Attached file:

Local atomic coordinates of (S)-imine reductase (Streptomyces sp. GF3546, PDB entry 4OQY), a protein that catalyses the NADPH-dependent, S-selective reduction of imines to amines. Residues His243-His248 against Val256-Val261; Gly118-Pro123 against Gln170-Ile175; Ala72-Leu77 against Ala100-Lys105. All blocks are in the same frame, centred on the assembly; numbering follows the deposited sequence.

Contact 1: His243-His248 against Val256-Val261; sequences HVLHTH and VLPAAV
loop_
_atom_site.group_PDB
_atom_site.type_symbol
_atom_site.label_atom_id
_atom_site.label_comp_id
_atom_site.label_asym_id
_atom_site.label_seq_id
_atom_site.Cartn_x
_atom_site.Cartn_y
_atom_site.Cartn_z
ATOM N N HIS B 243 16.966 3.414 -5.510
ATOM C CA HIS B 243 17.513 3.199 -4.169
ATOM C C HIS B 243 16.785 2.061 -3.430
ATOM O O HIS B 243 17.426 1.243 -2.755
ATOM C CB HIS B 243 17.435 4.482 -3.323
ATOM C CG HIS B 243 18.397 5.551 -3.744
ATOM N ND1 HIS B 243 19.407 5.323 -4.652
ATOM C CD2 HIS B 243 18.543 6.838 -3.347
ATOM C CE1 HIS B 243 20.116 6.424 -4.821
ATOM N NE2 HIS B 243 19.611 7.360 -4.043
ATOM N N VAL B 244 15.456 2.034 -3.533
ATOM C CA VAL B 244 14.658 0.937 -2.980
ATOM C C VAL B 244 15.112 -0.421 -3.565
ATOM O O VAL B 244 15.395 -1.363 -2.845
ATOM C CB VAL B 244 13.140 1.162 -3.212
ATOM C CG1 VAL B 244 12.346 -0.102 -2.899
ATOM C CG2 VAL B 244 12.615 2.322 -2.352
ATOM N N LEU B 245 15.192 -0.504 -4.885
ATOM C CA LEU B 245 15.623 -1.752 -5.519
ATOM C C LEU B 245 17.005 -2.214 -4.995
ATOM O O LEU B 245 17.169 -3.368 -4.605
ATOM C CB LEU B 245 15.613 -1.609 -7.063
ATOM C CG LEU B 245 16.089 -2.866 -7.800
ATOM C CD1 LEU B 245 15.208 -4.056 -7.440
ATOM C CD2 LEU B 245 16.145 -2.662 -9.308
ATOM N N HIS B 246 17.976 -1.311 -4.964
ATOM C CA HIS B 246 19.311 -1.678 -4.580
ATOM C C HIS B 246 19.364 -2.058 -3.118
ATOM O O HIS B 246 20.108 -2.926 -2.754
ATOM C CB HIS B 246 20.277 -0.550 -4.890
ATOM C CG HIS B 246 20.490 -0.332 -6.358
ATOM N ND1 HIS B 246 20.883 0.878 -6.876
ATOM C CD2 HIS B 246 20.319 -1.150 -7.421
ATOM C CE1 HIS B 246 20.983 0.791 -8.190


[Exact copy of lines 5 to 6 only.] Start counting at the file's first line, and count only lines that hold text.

_atom_site.type_symbol
_atom_site.label_atom_id